Grief and Community in the Time of Corona

Am I going to laugh or am I going to cry?  I know what to do.  Sit back.  Breathe.  Be still.  I purse my lips together.  You know how you do that when you are thinking.  Trying to discern what is happening with your emotions.  Do you give into them or do you take a deep breath and forge on?

When you read this and look at the date, 30th March 2020, you will be reminded of the era find ourselves.  The days of the Coronavirus Pandemic.  COVID-19.  The common ground of vocabulary.  Stay at home.  Quarantine.  Work from home.  We all know the symptoms.  We have even had some of them on a daily basis.  Oh good.  I can smell now.  I don’t think I have it.  Do I feel hot?  Do you think I have a fever?  Some of our responses are even comical.  Are you short of breath?  Of course I am, but is it a panic attack or is it the Corona?  By the way,  I gave in.  I cried.

Social media is full of memes that make us laugh at ourselves and society as we face this together.  Are we really in this together?  The answer is, yes we are, whether we like it or not.  There seems to be no rhyme or reason to this virus.  People across the board are getting sick and some are even dying.  Of course, we hear the narrative on different survivors or those who have succumbed to this virus.  We feel somewhat comforted that maybe that person who died was not as healthy as we are or as healthy as we think we are.  That’s what we don’t genuinely know.  We actually don’t know how it will affect each of us physically.  So, maybe in that regard we aren’t in this together.  But, I will tell you how we are in this together.  We are all scared in our own way.  Be it bravado or acceptance.  There is an unknown for all of us.  For each of us.  How are we all going to make it?

I ventured out to the grocery yesterday for a few items.  I sanitized. I wore protective gloves. I took an extra pair for after I finished my shopping.  I kept my distance.  It was Sunday about 6:45 p.m., usually a busy time at our local Kroger.  At first, I felt some relief that there were not many people around so I could zoom through and get home.  1. Because I never enjoy grocery shopping when I have to do it.  2. I did not want to be around a lot of people.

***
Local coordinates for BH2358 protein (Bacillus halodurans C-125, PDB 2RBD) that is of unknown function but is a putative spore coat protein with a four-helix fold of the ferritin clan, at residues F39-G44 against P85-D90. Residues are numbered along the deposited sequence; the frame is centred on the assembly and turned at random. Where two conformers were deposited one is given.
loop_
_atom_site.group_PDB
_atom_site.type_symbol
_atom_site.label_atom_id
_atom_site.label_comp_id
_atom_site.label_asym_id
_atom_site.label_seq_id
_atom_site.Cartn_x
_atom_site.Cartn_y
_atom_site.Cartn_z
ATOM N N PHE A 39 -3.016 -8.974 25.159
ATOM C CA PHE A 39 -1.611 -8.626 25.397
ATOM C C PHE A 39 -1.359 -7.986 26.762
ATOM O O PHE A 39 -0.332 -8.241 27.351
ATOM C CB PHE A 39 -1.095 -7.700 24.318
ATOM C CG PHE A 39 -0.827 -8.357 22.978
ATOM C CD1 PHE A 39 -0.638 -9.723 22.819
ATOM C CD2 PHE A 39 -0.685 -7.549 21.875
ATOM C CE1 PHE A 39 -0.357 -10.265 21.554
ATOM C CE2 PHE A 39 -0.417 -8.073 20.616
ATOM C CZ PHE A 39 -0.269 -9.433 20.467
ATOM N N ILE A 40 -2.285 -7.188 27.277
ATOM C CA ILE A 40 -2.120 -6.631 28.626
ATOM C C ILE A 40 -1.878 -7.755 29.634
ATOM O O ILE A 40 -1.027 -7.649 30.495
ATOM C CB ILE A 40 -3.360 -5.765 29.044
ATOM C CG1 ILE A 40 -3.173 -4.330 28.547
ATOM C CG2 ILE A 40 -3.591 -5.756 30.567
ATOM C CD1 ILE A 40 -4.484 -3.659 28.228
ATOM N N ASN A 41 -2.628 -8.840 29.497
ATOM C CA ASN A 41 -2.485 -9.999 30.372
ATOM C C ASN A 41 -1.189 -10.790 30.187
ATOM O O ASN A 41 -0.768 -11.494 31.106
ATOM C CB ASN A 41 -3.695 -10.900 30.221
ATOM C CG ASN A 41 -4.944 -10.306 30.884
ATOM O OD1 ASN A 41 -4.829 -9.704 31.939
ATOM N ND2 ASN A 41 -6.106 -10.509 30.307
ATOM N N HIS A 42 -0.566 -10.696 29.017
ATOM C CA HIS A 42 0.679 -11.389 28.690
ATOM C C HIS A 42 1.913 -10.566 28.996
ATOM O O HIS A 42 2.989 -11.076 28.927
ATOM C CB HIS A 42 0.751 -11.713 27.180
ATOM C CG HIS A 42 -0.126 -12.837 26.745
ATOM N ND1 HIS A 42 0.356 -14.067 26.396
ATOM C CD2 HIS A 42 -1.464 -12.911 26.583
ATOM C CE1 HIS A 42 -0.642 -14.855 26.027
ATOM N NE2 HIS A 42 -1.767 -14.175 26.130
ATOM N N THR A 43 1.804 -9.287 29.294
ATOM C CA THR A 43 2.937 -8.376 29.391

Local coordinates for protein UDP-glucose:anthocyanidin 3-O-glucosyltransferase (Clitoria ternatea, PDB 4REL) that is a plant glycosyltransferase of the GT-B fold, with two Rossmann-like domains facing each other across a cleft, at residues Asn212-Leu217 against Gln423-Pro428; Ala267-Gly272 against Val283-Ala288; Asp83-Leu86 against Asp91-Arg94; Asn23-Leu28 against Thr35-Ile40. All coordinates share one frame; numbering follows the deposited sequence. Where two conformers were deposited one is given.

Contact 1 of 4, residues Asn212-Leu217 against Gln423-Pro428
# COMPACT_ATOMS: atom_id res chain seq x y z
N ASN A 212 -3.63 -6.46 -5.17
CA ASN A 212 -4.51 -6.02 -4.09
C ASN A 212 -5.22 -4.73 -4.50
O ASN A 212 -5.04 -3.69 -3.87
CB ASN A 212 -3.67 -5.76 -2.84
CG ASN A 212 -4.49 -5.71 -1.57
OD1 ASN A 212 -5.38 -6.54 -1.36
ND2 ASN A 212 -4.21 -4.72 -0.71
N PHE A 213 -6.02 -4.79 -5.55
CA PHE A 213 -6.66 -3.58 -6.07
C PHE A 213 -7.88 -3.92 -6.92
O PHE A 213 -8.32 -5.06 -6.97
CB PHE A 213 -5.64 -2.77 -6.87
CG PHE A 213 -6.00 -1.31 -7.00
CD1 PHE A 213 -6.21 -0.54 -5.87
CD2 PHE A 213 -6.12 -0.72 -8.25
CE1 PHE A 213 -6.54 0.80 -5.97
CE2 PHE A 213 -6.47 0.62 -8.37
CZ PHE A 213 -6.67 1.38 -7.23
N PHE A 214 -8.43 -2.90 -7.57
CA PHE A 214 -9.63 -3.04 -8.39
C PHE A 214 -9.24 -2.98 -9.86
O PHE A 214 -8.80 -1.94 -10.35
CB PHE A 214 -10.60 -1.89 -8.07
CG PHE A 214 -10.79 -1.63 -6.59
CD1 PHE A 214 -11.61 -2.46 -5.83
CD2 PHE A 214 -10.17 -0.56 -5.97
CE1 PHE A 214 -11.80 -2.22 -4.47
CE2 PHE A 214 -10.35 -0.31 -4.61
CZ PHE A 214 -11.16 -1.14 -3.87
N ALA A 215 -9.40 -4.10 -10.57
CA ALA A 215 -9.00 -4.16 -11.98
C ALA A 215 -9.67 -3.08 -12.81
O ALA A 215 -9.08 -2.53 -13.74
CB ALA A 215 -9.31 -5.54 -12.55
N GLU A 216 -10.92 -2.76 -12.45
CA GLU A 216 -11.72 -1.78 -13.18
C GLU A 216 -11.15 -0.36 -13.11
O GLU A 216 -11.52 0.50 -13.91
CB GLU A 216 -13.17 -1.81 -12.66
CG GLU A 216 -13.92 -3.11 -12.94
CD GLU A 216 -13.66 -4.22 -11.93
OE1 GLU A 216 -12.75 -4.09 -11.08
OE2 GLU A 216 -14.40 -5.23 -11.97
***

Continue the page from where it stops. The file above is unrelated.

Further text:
Then, the contradiction came through tears right there in the dairy aisle of the Kroger.  Grief.  I felt grief.  There were no people at all.  A meeting place in this small town where for as long as I’ve been shopping, I always see at least 3 or 4 people I know.  “Hi there! How are you? How are the children?  How is your family?  Are the children home from school?  What you cooking tonight?”  Nothing.  There was none of that and it grieved me.  The very task that I would have normally rushed so I could get home on a Sunday night, now took a sorrowful turn.  I went in with an attitude of get in and get out so we all stay safe.  We were all guarded.  There was no sense of community.  There was a sense of respectfully distancing six feet apart as well as let’s stay the hell away from each other.  I paid for my groceries.  Discarded my gloves in the trash. I sanitized again.  The few people, store employees and customers, were mindful of what we could not see.

As I approached my car I heard, “Well, hello!  It is nice to see you again!”  And there he was stopping and standing six feet away from me, a new friend I met in the grocery last week when we kept trying to do a dance six feet apart on several of the same aisles.  A young man about my children’s age named Marvin who is a flight attendant with American Airlines.  We talked for a moment about how things have changed since last week when we first met in a much more crowded Kroger.  We talked of how concerning and distressing each day brings new information and deaths.  We talked about how we are both healthy and will probably be ok, but that this will most likely be our last trip inside the store instead we both agreed the curbside service is a wise choice until the curve is flattened.  We laughed that every time we cough we automatically think we are sick.  The last thing we said to each other was that we were meant to be friends and maybe when this is all over we will see each other on a flight to somewhere fun or perhaps we will just see each other in the produce aisle and say, “There is my friend. Part of my community.  Here we all are again.  Packed in this Kroger together buying food for a gathering of friends or for a party.  For a wedding shower.  For an office luncheon.” For all of those things we miss. Those things we are now grieving.  Our community in the time of Corona.


This essay is another tribute to a strong influence in my life.  CDS

Kitty Hortense Morris Davis was my paternal grandmother. Granny Davis.
She was born in Mt. Pleasant, Alabama in Monroe County on January 23rd, 1911. She married my Granddaddy in 1927. Grandaddy was a sharecropper. They moved from farm to farm to work in the fields. Granny always worked alongside Granddaddy.

In 1946 they purchased a farm. The farm was theirs-Granny and Granddaddy’s.
They raised cotton, corn and, of course, spent harvest time picking the crops by hand.Granny also helped take care of the hogs and cows they raised. They sold the farm in 1951. Granddaddy said he sold the farm because he couldn’t get Granny out of the fields. She was such a hardworking woman and working in the fields was backbreaking work.